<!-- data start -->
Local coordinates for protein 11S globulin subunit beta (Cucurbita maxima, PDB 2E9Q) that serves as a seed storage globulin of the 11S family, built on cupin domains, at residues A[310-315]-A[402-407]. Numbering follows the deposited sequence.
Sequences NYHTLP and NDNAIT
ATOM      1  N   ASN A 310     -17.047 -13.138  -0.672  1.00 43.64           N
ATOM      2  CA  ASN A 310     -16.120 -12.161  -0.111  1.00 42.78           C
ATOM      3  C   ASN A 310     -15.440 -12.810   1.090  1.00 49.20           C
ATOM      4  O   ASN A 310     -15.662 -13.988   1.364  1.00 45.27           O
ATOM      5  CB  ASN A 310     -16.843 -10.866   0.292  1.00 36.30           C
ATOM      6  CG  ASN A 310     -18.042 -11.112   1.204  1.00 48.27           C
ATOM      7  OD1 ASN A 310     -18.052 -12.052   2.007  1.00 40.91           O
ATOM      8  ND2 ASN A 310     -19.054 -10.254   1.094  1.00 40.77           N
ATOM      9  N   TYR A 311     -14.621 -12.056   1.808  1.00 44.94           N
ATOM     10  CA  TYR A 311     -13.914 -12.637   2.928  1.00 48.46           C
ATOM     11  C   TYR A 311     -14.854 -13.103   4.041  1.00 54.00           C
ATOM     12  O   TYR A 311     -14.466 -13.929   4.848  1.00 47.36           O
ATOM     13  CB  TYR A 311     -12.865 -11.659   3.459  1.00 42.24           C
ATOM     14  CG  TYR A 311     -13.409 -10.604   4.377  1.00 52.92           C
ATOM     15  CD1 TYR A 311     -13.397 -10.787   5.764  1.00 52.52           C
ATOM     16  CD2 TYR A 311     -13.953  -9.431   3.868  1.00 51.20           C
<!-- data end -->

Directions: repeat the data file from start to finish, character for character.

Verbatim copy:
Local coordinates for protein 11S globulin subunit beta (Cucurbita maxima, PDB 2E9Q) that serves as a seed storage globulin of the 11S family, built on cupin domains, at residues A[310-315]-A[402-407]. Numbering follows the deposited sequence.
Sequences NYHTLP and NDNAIT
ATOM      1  N   ASN A 310     -17.047 -13.138  -0.672  1.00 43.64           N
ATOM      2  CA  ASN A 310     -16.120 -12.161  -0.111  1.00 42.78           C
ATOM      3  C   ASN A 310     -15.440 -12.810   1.090  1.00 49.20           C
ATOM      4  O   ASN A 310     -15.662 -13.988   1.364  1.00 45.27           O
ATOM      5  CB  ASN A 310     -16.843 -10.866   0.292  1.00 36.30           C
ATOM      6  CG  ASN A 310     -18.042 -11.112   1.204  1.00 48.27           C
ATOM      7  OD1 ASN A 310     -18.052 -12.052   2.007  1.00 40.91           O
ATOM      8  ND2 ASN A 310     -19.054 -10.254   1.094  1.00 40.77           N
ATOM      9  N   TYR A 311     -14.621 -12.056   1.808  1.00 44.94           N
ATOM     10  CA  TYR A 311     -13.914 -12.637   2.928  1.00 48.46           C
ATOM     11  C   TYR A 311     -14.854 -13.103   4.041  1.00 54.00           C
ATOM     12  O   TYR A 311     -14.466 -13.929   4.848  1.00 47.36           O
ATOM     13  CB  TYR A 311     -12.865 -11.659   3.459  1.00 42.24           C
ATOM     14  CG  TYR A 311     -13.409 -10.604   4.377  1.00 52.92           C
ATOM     15  CD1 TYR A 311     -13.397 -10.787   5.764  1.00 52.52           C
ATOM     16  CD2 TYR A 311     -13.953  -9.431   3.868  1.00 51.20           C